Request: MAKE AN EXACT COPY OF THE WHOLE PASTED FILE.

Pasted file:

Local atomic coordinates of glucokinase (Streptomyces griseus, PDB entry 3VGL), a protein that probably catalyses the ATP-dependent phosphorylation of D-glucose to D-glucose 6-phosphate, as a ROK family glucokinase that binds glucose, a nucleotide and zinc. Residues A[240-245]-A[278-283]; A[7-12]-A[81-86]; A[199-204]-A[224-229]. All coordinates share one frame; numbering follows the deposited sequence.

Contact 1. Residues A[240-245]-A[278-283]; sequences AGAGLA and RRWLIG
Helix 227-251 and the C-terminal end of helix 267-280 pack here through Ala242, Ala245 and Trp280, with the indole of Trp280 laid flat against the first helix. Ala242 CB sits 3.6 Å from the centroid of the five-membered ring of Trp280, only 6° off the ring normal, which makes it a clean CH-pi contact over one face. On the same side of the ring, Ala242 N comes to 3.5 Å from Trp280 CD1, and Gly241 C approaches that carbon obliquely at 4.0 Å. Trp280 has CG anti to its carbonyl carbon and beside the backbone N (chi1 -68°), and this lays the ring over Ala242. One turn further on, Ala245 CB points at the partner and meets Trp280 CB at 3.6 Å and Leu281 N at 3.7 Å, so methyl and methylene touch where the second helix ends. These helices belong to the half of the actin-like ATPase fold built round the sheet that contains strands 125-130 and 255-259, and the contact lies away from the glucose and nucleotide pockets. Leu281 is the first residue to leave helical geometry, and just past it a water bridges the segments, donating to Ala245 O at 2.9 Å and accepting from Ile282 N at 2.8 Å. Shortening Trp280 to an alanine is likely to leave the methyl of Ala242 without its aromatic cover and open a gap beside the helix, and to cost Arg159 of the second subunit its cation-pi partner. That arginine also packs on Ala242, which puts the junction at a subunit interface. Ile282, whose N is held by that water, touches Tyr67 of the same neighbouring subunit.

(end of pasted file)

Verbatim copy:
Local atomic coordinates of glucokinase (Streptomyces griseus, PDB entry 3VGL), a protein that probably catalyses the ATP-dependent phosphorylation of D-glucose to D-glucose 6-phosphate, as a ROK family glucokinase that binds glucose, a nucleotide and zinc. Residues A[240-245]-A[278-283]; A[7-12]-A[81-86]; A[199-204]-A[224-229]. All coordinates share one frame; numbering follows the deposited sequence.

Contact 1. Residues A[240-245]-A[278-283]; sequences AGAGLA and RRWLIG
Helix 227-251 and the C-terminal end of helix 267-280 pack here through Ala242, Ala245 and Trp280, with the indole of Trp280 laid flat against the first helix. Ala242 CB sits 3.6 Å from the centroid of the five-membered ring of Trp280, only 6° off the ring normal, which makes it a clean CH-pi contact over one face. On the same side of the ring, Ala242 N comes to 3.5 Å from Trp280 CD1, and Gly241 C approaches that carbon obliquely at 4.0 Å. Trp280 has CG anti to its carbonyl carbon and beside the backbone N (chi1 -68°), and this lays the ring over Ala242. One turn further on, Ala245 CB points at the partner and meets Trp280 CB at 3.6 Å and Leu281 N at 3.7 Å, so methyl and methylene touch where the second helix ends. These helices belong to the half of the actin-like ATPase fold built round the sheet that contains strands 125-130 and 255-259, and the contact lies away from the glucose and nucleotide pockets. Leu281 is the first residue to leave helical geometry, and just past it a water bridges the segments, donating to Ala245 O at 2.9 Å and accepting from Ile282 N at 2.8 Å. Shortening Trp280 to an alanine is likely to leave the methyl of Ala242 without its aromatic cover and open a gap beside the helix, and to cost Arg159 of the second subunit its cation-pi partner. That arginine also packs on Ala242, which puts the junction at a subunit interface. Ile282, whose N is held by that water, touches Tyr67 of the same neighbouring subunit.